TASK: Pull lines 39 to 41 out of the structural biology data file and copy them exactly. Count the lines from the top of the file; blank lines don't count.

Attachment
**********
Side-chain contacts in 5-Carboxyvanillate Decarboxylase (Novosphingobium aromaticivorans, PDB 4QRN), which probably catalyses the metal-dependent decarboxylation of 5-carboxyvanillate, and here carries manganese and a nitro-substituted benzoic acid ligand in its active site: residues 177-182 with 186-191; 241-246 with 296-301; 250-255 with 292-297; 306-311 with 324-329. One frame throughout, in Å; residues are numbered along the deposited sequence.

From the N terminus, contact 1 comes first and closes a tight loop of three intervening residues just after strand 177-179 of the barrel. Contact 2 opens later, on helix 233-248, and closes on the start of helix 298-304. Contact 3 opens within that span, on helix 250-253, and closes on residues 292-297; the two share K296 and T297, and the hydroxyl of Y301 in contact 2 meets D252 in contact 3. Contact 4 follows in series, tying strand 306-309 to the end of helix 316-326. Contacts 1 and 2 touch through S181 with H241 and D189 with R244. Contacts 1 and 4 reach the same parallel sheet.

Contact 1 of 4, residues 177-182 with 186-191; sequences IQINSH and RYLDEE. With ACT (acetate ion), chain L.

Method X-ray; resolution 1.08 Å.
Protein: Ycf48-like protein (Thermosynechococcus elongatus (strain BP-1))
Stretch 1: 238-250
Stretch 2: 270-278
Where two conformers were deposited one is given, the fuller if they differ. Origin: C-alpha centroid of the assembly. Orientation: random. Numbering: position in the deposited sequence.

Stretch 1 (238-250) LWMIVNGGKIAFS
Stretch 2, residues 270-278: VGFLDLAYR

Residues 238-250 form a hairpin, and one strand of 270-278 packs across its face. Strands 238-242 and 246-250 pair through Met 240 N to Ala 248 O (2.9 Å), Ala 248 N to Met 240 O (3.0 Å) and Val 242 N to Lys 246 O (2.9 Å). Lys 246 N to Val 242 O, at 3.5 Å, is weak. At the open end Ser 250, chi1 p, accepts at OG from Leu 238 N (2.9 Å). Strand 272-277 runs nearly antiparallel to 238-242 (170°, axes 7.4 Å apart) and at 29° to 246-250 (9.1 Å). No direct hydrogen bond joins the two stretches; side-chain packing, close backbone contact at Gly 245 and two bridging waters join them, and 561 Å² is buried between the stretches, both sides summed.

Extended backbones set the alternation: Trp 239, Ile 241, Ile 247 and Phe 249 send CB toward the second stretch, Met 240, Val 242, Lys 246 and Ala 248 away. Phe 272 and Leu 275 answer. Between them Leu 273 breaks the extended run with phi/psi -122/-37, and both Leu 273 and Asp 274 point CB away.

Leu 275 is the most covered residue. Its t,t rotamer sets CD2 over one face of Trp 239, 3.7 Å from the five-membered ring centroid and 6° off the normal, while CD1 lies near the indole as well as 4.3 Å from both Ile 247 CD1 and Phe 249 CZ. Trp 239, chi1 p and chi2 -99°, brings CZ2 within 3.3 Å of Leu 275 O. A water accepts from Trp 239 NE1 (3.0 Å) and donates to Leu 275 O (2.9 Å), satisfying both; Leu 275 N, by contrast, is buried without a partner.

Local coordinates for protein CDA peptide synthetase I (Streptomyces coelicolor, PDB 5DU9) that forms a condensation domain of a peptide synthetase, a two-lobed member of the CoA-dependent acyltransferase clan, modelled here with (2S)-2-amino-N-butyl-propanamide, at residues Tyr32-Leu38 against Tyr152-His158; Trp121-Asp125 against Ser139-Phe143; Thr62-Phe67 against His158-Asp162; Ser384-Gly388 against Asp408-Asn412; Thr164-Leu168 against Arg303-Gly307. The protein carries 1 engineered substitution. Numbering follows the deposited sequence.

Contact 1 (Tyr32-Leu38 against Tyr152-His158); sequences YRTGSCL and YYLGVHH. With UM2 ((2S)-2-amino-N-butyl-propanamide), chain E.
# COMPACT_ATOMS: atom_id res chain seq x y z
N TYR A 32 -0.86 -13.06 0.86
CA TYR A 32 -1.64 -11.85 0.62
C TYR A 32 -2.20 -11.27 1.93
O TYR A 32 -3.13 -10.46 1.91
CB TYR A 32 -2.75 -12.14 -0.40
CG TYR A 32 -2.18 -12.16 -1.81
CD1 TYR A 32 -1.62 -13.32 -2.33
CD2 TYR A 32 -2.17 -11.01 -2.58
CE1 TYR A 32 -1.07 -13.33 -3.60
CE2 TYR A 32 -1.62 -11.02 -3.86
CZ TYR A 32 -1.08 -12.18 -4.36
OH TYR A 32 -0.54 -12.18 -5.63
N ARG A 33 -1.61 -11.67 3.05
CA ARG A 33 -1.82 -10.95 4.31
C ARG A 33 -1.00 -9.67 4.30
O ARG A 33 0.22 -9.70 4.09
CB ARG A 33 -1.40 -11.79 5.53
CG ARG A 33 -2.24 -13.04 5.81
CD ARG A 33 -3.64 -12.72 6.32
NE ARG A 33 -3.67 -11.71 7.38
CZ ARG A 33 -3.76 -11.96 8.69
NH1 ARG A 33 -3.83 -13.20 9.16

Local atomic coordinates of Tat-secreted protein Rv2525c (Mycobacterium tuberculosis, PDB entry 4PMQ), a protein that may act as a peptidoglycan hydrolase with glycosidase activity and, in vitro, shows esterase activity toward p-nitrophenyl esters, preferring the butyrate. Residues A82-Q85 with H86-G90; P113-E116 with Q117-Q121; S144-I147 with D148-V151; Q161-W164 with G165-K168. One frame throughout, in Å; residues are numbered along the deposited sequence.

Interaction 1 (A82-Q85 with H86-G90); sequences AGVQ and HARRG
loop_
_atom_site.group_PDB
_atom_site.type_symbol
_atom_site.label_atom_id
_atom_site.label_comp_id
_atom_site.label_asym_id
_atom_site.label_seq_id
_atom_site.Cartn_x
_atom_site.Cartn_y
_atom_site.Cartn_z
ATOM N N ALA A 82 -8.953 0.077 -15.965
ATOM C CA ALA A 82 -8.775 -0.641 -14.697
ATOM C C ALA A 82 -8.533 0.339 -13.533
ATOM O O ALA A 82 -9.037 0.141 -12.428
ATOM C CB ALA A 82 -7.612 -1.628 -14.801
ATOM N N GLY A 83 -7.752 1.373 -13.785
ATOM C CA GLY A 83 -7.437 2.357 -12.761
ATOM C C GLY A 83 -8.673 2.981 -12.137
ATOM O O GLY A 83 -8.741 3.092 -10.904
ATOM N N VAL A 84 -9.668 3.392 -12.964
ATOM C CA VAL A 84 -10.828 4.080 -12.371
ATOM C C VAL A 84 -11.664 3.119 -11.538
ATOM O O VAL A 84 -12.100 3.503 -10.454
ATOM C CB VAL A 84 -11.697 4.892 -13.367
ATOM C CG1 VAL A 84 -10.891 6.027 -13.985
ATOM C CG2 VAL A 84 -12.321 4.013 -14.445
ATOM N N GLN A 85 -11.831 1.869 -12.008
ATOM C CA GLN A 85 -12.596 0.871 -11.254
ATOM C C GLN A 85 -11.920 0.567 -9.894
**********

Local atomic coordinates of Tat-secreted protein Rv2525c (Mycobacterium tuberculosis, PDB entry 4PMQ), a protein that may act as a peptidoglycan hydrolase with glycosidase activity and, in vitro, shows esterase activity toward p-nitrophenyl esters, preferring the butyrate. Residues A82-Q85 with H86-G90; P113-E116 with Q117-Q121; S144-I147 with D148-V151; Q161-W164 with G165-K168. One frame throughout, in Å; residues are numbered along the deposited sequence.

Interaction 1 (A82-Q85 with H86-G90); sequences AGVQ and HARRG
loop_